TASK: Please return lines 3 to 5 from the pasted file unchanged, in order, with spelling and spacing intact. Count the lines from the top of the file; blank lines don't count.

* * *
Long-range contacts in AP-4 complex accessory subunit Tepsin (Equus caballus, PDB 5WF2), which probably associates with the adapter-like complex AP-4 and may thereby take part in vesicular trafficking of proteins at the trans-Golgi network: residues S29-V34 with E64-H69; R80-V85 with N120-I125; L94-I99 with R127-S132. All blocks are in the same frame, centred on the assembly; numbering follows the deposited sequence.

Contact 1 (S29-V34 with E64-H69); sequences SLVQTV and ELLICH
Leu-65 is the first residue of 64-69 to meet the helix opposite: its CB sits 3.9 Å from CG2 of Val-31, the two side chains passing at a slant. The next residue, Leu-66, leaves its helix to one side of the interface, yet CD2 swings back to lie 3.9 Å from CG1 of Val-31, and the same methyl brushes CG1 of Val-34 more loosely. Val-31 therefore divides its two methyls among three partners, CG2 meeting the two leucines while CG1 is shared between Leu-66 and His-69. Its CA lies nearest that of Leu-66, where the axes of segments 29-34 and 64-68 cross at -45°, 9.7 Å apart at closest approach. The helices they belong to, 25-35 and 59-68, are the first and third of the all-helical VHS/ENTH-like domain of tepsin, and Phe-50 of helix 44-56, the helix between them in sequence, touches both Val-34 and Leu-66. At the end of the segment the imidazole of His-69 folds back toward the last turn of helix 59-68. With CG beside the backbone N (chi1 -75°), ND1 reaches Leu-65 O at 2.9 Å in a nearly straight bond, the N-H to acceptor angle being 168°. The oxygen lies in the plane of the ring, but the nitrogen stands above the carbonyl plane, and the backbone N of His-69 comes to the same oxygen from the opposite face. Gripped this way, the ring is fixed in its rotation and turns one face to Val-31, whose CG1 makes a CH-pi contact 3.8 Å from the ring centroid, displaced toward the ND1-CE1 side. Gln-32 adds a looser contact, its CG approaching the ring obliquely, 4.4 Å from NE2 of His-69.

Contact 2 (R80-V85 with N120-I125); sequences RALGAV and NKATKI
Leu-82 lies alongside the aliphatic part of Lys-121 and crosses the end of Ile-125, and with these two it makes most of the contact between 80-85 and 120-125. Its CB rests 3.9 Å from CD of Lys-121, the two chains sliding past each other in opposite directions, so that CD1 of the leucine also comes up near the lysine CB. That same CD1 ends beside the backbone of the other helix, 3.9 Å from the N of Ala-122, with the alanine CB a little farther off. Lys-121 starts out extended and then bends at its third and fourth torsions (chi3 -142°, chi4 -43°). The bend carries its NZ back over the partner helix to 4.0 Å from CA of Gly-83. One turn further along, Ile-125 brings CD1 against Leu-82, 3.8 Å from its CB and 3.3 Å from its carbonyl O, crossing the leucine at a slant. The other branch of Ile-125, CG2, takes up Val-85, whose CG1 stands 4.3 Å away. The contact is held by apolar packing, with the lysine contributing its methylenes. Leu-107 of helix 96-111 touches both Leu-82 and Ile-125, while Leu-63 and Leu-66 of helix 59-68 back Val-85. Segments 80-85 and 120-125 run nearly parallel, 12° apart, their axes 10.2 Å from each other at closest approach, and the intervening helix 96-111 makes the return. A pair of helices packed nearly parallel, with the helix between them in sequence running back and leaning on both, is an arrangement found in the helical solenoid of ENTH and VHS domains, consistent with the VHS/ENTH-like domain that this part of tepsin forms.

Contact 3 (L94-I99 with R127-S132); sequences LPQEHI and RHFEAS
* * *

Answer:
Leu-65 is the first residue of 64-69 to meet the helix opposite: its CB sits 3.9 Å from CG2 of Val-31, the two side chains passing at a slant. The next residue, Leu-66, leaves its helix to one side of the interface, yet CD2 swings back to lie 3.9 Å from CG1 of Val-31, and the same methyl brushes CG1 of Val-34 more loosely. Val-31 therefore divides its two methyls among three partners, CG2 meeting the two leucines while CG1 is shared between Leu-66 and His-69. Its CA lies nearest that of Leu-66, where the axes of segments 29-34 and 64-68 cross at -45°, 9.7 Å apart at closest approach. The helices they belong to, 25-35 and 59-68, are the first and third of the all-helical VHS/ENTH-like domain of tepsin, and Phe-50 of helix 44-56, the helix between them in sequence, touches both Val-34 and Leu-66. At the end of the segment the imidazole of His-69 folds back toward the last turn of helix 59-68. With CG beside the backbone N (chi1 -75°), ND1 reaches Leu-65 O at 2.9 Å in a nearly straight bond, the N-H to acceptor angle being 168°. The oxygen lies in the plane of the ring, but the nitrogen stands above the carbonyl plane, and the backbone N of His-69 comes to the same oxygen from the opposite face. Gripped this way, the ring is fixed in its rotation and turns one face to Val-31, whose CG1 makes a CH-pi contact 3.8 Å from the ring centroid, displaced toward the ND1-CE1 side. Gln-32 adds a looser contact, its CG approaching the ring obliquely, 4.4 Å from NE2 of His-69.

Contact 2 (R80-V85 with N120-I125); sequences RALGAV and NKATKI
Leu-82 lies alongside the aliphatic part of Lys-121 and crosses the end of Ile-125, and with these two it makes most of the contact between 80-85 and 120-125. Its CB rests 3.9 Å from CD of Lys-121, the two chains sliding past each other in opposite directions, so that CD1 of the leucine also comes up near the lysine CB. That same CD1 ends beside the backbone of the other helix, 3.9 Å from the N of Ala-122, with the alanine CB a little farther off. Lys-121 starts out extended and then bends at its third and fourth torsions (chi3 -142°, chi4 -43°). The bend carries its NZ back over the partner helix to 4.0 Å from CA of Gly-83. One turn further along, Ile-125 brings CD1 against Leu-82, 3.8 Å from its CB and 3.3 Å from its carbonyl O, crossing the leucine at a slant. The other branch of Ile-125, CG2, takes up Val-85, whose CG1 stands 4.3 Å away. The contact is held by apolar packing, with the lysine contributing its methylenes. Leu-107 of helix 96-111 touches both Leu-82 and Ile-125, while Leu-63 and Leu-66 of helix 59-68 back Val-85. Segments 80-85 and 120-125 run nearly parallel, 12° apart, their axes 10.2 Å from each other at closest approach, and the intervening helix 96-111 makes the return. A pair of helices packed nearly parallel, with the helix between them in sequence running back and leaning on both, is an arrangement found in the helical solenoid of ENTH and VHS domains, consistent with the VHS/ENTH-like domain that this part of tepsin forms.